Aug 7, 2014

Book Review: The Ghost Bride by Yangsze Choo

The Ghost Bride
Title: The Ghost Bride by Yangsze Choo
Published August 5, 2014; William Morrow Paperbacks
Genre: historical fiction, fantasy
"Tell you what," said Fan. " If you wish to go to the Plains of the Dead, I'll show you the way. For a price." (ch. 13)
The plot: A young Chinese woman, Li Lan, in colonial Malaya of 1893, is promised to the wealthy Lim family as a ghost bride for their dead son, so that he may still bring pride to his family.   However, the young woman is in love with the dead son's cousin, Tian Bai, who is very much alive.

She is distraught by the dead son's haunting her in her dreams and takes too much medicine by mistake, lapsing into a coma. Her spirit leaves her comatose body and enters a gate to the underworld, where she encounters the spirit of her dead mother in the Plains of Death. She also meets the ghost Fan, who is to play an important role in the outcome of her wanderings, and falls under the spell of a mysterious and handsome spirit, Er Lang. Er Lang enlists her help for a task in the underworld and later gives Li Lan the energy or qi she needs to stay connected and not to disappear completely from the physical and spiritual worlds.

I have perhaps given too much away about the plot, but be assured there is much more to the book than my brief synopsis.

My comments: I loved the imagination of the author who created this world of wandering spirits and ghosts, combining aspects of Buddhist philosophy of death, punishment, and reincarnation, with the Christian hell as seen in Dante's Inferno, and the Chinese traditional beliefs in the fate of the dead who are not buried and provided for in the afterlife by their living relatives.

Chinese mythology, Buddhist and faint echoes of Christian beliefs seem to mingle in this world that Li Lan wanders into and out of, with the help of other spirits. The plot also holds suspense, as Li Lan helps Er Lang to find evidence of wrongdoing among the underworld spirits, evidence to convict and detain them, depriving them of freedom in the underworld and freeing her from the haunting spirit of the dead son, her would-be ghost husband. I was also reminded of the Greek myth of Orpheus's visit to the underworld to bring back his dead wife, Eurydice.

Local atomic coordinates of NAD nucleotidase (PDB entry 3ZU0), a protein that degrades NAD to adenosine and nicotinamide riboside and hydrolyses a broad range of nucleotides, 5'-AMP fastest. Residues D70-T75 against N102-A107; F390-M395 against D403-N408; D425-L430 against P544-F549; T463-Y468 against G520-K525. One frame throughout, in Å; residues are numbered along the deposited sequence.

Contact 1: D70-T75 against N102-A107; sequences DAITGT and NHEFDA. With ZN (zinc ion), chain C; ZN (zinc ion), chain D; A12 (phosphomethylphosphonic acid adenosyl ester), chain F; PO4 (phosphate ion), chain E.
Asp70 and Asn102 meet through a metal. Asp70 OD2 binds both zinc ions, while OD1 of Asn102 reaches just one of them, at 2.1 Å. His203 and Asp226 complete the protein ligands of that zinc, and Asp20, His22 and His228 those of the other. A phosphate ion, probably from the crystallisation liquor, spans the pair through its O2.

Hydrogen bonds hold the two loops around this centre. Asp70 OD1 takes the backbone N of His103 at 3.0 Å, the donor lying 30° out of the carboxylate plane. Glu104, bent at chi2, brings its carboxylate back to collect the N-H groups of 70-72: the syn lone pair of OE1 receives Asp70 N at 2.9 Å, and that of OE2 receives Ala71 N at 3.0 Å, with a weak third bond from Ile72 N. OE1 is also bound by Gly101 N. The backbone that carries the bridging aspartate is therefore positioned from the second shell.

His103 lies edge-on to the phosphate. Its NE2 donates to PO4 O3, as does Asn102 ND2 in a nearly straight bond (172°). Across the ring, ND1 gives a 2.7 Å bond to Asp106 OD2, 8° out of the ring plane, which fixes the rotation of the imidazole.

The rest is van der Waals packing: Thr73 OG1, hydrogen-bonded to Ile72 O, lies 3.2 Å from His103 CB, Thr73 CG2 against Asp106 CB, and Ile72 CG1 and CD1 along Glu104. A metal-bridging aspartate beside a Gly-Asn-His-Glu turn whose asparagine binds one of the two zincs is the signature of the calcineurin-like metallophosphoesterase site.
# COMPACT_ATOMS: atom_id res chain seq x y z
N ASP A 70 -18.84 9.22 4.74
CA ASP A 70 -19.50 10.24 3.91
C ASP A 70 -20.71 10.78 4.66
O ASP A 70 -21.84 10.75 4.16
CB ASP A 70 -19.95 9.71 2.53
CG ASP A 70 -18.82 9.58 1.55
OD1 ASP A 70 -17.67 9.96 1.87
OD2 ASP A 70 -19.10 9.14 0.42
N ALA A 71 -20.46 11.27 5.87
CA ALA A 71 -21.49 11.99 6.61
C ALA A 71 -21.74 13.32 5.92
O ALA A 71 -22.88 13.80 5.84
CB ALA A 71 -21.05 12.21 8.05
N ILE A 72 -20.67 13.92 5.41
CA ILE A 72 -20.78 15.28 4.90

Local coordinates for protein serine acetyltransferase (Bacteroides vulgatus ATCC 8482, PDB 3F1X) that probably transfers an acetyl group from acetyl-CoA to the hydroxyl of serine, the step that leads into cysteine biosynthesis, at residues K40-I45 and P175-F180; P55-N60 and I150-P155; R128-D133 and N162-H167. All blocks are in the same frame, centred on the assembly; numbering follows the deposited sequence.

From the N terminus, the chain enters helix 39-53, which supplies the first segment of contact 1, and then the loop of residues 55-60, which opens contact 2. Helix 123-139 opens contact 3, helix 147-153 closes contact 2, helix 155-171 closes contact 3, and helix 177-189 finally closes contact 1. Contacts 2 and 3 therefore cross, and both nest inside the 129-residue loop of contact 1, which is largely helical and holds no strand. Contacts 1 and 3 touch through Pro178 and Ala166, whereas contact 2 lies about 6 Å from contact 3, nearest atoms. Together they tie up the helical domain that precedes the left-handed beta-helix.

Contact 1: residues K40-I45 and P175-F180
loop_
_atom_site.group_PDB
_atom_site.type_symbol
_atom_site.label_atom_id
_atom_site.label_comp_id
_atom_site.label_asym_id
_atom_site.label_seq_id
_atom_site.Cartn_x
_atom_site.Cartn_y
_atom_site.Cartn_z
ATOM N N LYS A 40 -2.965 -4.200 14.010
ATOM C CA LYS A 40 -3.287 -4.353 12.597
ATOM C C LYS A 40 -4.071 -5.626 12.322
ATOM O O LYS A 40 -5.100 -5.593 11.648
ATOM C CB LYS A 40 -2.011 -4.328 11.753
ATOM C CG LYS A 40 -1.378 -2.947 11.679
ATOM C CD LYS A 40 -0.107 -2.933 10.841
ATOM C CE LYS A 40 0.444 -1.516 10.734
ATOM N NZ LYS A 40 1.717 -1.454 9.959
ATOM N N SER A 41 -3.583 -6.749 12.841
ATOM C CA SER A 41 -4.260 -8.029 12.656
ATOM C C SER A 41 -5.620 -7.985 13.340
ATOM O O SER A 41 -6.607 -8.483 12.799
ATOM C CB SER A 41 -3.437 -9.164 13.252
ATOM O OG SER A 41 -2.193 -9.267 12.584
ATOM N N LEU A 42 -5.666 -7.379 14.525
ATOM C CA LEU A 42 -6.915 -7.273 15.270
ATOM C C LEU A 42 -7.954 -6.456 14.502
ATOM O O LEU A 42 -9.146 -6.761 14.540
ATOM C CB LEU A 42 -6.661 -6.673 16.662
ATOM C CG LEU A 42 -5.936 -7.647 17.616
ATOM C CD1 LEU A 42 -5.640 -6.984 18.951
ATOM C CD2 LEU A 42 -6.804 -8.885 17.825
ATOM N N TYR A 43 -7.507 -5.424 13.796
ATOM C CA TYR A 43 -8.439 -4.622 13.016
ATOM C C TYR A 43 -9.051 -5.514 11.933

Recommendation: If you love fantasy, adventure, a mystery, mythology, romance and magic, this is a book I would recommend wholeheartedly. My rating: 5 of 5 stars.

Visit the book's TLC tour schedule for other reviews.

Yangsze Choo is a fourth-generation Malaysian of Chinese descent. She lives in California with her husband and their two children, and loves to eat and read (often at the same time). The Ghost Bride was the Shirley Jackson Award Nominee for Best Novel (2013) and the Goodreads Choice Nominee for Fantasy (2013).

Connect with the author on Facebook or on her website

Thanks to TLC Book Tours and the publisher for a review copy of the book.


  1. Hallo, Hallo Harvee Lau,

    I love how both of us loved the immersion of the world by which Ms. Choo built inside "The Ghost Bride"! You brought forward certain aspects of the mythologies and traditional rootings of the story itself that I was not as certain how to express, as I have not yet read other mythologies to draw the connecting lines to this one. However, what I found was beautiful in your recollections is how you were highlighting the echoes of the diversity of past traditions and of cultural heritage that are at the forefront of the back-story! I could not help but soak into this beautiful and magical world Ms. Choo gave us all to enter and take back a foreboding of what can happen when the spirit would is stirred and dominated by those who wish to first do harm!

    I'd welcome your visit & a continuing conversation.

    My review of The Ghost Bride

  2. You do draw some wonderful connections, Harvee. This book sounds evocative and imaginative. Very lovely review!

  3. Soooo looking forward to reading this! Your review has made me even more excited -- love the melding of history, culture and fantasy.

  4. This book sounds terrific. Thanks for your review.

  5. This one sounds very imaginative. I find the fanciful elements combined with the mythology to be intriguing.

    Your connecting the story with Orpheus seems insightful.

  6. I've seen this one around and it sounds good. Glad you enjoyed it!

  7. Hello,
    I actually didn't notice the Christian aspects, although from reading your review, I realize that it does have aspects. I know some of China, but not everything. Dragon is an important symbol in Chinese culture, some parents even hope that their children, sons in particular will be born in Year of the Dragon. There might be a chance that hell idea came from India, when South Asians brought Buddhism and stories which were translated to different languages.

  8. I love the combination of fantasy and mythology and romance. What a fabulous mix!

    Thanks for being a part of the tour.


I appreciate your comments and thoughts...

You Will Never Be Me by Jesse Q. Sutanto, and Talking to Strangers by Fiona Barton: Sunday Salon

  You Will Never Be Me by Jesse Q. Sutanto Publication: August 20, 2024; Berkley Genre: women's fiction, thriller, suspense, adult con...